Colonialism and Animality: Anti-Colonial Perspectives in Critical Animal Studies

Front Cover
Kelly Struthers Montford, ChloŽ Taylor
Routledge, Mar 2, 2020 - Social Science - 330 pages

The fields of settler colonial, decolonial, and postcolonial studies, as well as Critical Animal Studies are growing rapidly, but how do the implications of these endeavours intersect? Colonialism and Animality: Anti-Colonial Perspectives in Critical Animal Studies explores some of the ways that the oppression of Indigenous persons and more-than-human animals are interconnected.

Composed of 12 chapters by an international team of specialists plus a Foreword by Dinesh Wadiwel, the book is divided into four themes:

  • Tensions and Alliances between Animal and Decolonial Activisms
  • Revisiting the Stereotypes of Indigenous Peoples’ Relationships with Animals
  • Cultural Perspectives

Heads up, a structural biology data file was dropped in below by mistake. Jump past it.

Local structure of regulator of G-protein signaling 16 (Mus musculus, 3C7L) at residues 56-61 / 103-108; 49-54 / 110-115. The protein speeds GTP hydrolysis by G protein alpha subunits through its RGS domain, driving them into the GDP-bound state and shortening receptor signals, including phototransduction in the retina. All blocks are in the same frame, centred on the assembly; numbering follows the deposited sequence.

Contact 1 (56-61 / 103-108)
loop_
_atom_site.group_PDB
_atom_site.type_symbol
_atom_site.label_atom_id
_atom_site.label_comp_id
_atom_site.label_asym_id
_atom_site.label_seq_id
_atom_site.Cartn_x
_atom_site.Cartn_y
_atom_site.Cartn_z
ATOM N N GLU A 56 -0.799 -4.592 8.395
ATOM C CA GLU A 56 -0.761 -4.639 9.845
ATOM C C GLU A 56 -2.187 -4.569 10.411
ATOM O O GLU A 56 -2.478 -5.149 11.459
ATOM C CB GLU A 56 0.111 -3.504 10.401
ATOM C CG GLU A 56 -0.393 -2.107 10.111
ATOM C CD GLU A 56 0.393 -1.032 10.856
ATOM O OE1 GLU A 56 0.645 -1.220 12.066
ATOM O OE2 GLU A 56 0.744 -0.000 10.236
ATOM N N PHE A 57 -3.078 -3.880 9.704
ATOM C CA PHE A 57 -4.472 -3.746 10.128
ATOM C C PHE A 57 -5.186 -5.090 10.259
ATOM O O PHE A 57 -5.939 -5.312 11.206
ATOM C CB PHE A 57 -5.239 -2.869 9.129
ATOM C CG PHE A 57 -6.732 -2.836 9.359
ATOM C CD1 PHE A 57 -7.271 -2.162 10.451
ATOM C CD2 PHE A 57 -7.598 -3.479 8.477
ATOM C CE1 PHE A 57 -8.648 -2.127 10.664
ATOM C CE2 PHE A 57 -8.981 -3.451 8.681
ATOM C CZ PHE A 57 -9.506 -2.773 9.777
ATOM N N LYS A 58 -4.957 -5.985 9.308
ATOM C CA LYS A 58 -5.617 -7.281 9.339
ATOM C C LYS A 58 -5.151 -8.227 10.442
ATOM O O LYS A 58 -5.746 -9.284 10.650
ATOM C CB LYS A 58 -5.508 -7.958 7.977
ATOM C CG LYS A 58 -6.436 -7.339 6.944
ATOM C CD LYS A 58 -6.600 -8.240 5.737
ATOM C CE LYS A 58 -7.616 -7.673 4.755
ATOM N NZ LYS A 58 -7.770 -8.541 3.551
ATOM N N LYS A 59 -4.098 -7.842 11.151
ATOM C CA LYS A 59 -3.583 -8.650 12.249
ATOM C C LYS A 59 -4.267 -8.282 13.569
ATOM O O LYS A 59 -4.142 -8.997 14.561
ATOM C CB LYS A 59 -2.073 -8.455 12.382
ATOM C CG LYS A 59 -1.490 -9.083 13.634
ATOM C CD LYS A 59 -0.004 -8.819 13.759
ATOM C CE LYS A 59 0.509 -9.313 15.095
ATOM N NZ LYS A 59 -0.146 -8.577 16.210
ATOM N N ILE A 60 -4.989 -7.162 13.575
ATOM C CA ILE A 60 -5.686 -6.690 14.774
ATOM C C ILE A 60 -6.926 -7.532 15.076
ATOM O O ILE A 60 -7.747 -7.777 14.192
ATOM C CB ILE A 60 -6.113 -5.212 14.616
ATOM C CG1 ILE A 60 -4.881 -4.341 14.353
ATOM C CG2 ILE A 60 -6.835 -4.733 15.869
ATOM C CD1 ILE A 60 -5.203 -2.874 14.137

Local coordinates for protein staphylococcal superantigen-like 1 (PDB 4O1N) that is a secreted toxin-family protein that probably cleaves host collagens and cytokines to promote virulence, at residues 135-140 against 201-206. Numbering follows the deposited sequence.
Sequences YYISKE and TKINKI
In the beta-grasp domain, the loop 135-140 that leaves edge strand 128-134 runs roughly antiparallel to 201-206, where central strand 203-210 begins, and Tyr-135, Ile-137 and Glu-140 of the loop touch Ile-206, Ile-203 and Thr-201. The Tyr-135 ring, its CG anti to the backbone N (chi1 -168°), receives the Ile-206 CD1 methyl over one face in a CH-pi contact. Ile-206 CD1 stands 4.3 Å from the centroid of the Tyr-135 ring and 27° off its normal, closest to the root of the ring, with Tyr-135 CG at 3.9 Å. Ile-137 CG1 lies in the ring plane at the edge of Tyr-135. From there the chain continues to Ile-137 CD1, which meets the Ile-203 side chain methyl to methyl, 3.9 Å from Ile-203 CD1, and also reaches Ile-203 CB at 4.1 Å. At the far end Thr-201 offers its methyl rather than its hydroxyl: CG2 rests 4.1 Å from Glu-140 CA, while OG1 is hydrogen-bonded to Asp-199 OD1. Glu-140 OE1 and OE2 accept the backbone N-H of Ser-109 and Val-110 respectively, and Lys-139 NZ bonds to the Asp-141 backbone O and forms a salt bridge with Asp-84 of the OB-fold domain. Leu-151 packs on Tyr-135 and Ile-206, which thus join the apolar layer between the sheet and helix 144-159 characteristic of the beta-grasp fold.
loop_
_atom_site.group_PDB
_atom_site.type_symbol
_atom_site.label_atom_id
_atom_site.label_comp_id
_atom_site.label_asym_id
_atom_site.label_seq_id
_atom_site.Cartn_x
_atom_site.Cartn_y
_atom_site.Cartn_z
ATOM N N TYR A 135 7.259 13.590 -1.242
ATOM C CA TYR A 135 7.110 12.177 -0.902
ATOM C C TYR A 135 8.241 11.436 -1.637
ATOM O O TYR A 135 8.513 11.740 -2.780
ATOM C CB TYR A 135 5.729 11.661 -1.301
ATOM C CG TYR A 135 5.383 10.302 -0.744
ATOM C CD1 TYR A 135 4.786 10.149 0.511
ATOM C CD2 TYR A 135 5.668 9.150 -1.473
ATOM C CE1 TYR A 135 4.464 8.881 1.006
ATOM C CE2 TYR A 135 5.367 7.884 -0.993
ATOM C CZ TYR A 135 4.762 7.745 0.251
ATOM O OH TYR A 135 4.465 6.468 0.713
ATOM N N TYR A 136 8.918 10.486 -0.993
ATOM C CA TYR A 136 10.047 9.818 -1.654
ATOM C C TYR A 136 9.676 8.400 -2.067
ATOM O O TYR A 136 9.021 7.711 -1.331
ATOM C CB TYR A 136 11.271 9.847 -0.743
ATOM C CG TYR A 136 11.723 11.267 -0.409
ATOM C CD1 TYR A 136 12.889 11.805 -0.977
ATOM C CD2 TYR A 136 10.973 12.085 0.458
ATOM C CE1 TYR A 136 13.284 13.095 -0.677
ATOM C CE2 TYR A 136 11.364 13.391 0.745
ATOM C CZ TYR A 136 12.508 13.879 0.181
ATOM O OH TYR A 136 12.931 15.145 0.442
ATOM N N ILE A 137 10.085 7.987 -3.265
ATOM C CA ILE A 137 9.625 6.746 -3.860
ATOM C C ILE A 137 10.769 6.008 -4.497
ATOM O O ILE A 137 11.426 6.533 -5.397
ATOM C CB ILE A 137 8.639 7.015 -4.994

• Colonialism, Animals, and the Law

This book will be of interest to undergraduate and postgraduate students, activists, as well as postdoctoral scholars, working in the areas of Critical Animal Studies, Native Studies, postcolonial and critical race studies, with particular chapters being of interest to scholars and students in other fields, such as Cultural Studies, Animal Law and Critical Criminology.



List of figures
Section I
An Indigenous critique of Critical Animal Studies
Makah whaling and the nonecological Indian
Veganism and Mikmaq legends
Indigeneity becomingsouls and settler colonial
towards a nonspeciesist decolonial food ontology
animal cultures and anticolonial politics
a cultural politics of race and species in Australia
mourning animals and ayahuasca
a comparative animalcentred
racialization anthropocentrism and settler colonialism at
Towards a theory of multispecies carcerality

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About the author (2020)

Kelly Struthers Montford is an Assistant Professor in the Department of History and Sociology at the University of British Columbia Okanagan.

ChloŽ Taylor is Professor of Women’s and Gender Studies at the University of Alberta in Edmonton, Canada.